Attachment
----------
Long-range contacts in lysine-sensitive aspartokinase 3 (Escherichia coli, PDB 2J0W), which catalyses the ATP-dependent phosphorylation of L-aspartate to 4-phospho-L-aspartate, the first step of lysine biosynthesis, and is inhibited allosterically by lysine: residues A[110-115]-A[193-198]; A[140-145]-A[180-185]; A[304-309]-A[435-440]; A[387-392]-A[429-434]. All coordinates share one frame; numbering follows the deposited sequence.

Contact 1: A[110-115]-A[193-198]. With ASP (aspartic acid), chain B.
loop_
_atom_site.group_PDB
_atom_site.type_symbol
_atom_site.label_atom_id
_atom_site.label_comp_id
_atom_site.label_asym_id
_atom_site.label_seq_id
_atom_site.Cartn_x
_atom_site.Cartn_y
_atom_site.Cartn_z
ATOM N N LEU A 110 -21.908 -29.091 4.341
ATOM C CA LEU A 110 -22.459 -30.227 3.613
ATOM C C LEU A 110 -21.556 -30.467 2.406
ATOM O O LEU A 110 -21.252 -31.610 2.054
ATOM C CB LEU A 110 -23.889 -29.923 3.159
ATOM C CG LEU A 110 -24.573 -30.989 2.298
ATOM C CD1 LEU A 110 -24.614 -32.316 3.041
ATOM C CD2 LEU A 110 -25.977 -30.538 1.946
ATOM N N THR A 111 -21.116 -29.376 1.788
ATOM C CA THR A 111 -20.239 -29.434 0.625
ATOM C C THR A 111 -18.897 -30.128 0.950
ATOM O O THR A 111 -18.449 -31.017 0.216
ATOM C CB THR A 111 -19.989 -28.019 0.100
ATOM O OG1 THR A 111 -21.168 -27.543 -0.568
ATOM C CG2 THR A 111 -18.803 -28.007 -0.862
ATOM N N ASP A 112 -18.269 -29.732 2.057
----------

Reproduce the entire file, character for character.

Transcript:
Long-range contacts in lysine-sensitive aspartokinase 3 (Escherichia coli, PDB 2J0W), which catalyses the ATP-dependent phosphorylation of L-aspartate to 4-phospho-L-aspartate, the first step of lysine biosynthesis, and is inhibited allosterically by lysine: residues A[110-115]-A[193-198]; A[140-145]-A[180-185]; A[304-309]-A[435-440]; A[387-392]-A[429-434]. All coordinates share one frame; numbering follows the deposited sequence.

Contact 1: A[110-115]-A[193-198]. With ASP (aspartic acid), chain B.
loop_
_atom_site.group_PDB
_atom_site.type_symbol
_atom_site.label_atom_id
_atom_site.label_comp_id
_atom_site.label_asym_id
_atom_site.label_seq_id
_atom_site.Cartn_x
_atom_site.Cartn_y
_atom_site.Cartn_z
ATOM N N LEU A 110 -21.908 -29.091 4.341
ATOM C CA LEU A 110 -22.459 -30.227 3.613
ATOM C C LEU A 110 -21.556 -30.467 2.406
ATOM O O LEU A 110 -21.252 -31.610 2.054
ATOM C CB LEU A 110 -23.889 -29.923 3.159
ATOM C CG LEU A 110 -24.573 -30.989 2.298
ATOM C CD1 LEU A 110 -24.614 -32.316 3.041
ATOM C CD2 LEU A 110 -25.977 -30.538 1.946
ATOM N N THR A 111 -21.116 -29.376 1.788
ATOM C CA THR A 111 -20.239 -29.434 0.625
ATOM C C THR A 111 -18.897 -30.128 0.950
ATOM O O THR A 111 -18.449 -31.017 0.216
ATOM C CB THR A 111 -19.989 -28.019 0.100
ATOM O OG1 THR A 111 -21.168 -27.543 -0.568
ATOM C CG2 THR A 111 -18.803 -28.007 -0.862
ATOM N N ASP A 112 -18.269 -29.732 2.057